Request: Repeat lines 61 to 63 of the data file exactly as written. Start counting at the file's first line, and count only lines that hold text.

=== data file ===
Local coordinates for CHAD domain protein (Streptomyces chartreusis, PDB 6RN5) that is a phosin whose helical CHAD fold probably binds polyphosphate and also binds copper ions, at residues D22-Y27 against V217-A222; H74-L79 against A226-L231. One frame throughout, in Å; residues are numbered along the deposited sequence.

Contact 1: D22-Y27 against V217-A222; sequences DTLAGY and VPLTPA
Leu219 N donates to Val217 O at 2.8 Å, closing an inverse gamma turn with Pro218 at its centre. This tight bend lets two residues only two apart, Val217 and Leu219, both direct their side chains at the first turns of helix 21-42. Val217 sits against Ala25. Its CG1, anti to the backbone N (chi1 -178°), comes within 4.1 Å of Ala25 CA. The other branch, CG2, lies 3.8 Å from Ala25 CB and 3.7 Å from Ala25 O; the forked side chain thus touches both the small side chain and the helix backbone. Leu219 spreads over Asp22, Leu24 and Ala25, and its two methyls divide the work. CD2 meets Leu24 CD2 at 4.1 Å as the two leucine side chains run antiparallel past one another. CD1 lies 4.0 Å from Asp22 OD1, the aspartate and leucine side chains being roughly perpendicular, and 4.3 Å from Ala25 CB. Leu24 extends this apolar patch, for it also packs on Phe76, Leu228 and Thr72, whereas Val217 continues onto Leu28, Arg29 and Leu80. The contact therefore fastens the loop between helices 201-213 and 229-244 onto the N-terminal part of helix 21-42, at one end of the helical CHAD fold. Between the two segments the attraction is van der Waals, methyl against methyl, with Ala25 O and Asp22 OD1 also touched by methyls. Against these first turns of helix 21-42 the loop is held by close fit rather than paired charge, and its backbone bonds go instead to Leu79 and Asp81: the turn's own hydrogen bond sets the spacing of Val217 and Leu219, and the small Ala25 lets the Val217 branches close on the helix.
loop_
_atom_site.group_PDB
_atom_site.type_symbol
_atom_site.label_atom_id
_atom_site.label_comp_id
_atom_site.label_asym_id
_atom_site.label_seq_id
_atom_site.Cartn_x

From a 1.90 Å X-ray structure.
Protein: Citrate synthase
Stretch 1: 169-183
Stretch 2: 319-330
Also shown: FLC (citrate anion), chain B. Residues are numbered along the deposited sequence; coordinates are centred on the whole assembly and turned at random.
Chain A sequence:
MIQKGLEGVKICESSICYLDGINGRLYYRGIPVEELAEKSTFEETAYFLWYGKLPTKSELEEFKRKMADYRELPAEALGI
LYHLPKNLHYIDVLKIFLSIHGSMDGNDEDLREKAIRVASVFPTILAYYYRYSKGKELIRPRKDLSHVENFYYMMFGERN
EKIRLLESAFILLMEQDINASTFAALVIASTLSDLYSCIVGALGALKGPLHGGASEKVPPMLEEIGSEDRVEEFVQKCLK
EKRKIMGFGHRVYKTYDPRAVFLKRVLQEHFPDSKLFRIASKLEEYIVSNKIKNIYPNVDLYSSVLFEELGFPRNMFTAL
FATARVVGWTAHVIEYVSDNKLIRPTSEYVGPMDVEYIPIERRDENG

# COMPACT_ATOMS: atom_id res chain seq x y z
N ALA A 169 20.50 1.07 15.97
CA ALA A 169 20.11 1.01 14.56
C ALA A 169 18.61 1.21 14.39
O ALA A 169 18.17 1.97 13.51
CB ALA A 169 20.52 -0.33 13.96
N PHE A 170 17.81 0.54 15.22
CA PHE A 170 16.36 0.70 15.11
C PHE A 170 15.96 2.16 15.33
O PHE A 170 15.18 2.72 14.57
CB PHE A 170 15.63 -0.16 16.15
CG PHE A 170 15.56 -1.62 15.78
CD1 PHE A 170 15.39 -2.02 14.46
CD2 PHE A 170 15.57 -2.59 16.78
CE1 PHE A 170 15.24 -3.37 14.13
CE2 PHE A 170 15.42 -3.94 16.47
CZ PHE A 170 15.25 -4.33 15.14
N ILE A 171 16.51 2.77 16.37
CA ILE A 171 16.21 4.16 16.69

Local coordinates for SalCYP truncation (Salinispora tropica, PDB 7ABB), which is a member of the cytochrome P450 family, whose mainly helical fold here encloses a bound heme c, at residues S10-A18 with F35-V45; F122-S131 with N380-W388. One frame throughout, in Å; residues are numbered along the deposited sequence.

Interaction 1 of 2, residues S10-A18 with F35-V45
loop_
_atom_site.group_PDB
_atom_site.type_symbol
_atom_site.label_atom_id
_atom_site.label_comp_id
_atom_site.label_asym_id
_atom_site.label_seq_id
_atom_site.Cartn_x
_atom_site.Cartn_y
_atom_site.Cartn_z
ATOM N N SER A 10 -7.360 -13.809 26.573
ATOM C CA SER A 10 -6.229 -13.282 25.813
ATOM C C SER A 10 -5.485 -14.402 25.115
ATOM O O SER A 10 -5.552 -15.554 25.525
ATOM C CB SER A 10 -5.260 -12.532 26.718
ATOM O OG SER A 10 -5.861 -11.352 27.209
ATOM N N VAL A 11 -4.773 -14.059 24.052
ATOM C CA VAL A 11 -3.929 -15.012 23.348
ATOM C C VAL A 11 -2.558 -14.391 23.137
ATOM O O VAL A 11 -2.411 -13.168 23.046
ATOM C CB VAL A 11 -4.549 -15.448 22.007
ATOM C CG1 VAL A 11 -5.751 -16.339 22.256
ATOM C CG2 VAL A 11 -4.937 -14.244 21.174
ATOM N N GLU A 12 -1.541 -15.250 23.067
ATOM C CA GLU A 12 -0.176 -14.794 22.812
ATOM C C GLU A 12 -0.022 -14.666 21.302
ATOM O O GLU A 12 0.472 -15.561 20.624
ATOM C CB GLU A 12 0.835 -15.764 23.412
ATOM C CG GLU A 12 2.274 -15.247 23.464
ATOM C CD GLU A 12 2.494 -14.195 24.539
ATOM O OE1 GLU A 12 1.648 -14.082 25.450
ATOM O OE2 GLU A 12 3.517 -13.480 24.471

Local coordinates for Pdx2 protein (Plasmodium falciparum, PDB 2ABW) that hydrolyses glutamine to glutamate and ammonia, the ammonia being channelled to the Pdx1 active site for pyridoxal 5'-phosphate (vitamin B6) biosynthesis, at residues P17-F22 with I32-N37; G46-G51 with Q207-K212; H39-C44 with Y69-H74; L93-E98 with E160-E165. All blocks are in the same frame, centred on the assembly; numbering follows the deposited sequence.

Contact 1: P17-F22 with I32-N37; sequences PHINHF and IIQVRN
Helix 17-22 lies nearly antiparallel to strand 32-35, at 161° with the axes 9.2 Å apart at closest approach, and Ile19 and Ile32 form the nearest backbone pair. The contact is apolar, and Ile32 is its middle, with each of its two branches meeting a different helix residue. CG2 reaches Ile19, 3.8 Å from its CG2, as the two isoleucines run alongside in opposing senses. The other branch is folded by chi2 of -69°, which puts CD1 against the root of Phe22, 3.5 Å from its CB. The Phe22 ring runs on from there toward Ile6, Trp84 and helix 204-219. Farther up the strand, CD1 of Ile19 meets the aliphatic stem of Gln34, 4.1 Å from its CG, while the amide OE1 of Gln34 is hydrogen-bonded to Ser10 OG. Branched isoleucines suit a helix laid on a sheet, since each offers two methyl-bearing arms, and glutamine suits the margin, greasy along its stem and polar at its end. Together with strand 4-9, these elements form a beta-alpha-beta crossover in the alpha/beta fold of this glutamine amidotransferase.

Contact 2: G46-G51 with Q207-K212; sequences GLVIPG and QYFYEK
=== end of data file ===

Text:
ATOM C CA VAL A 11 -3.929 -15.012 23.348
ATOM C C VAL A 11 -2.558 -14.391 23.137
ATOM O O VAL A 11 -2.411 -13.168 23.046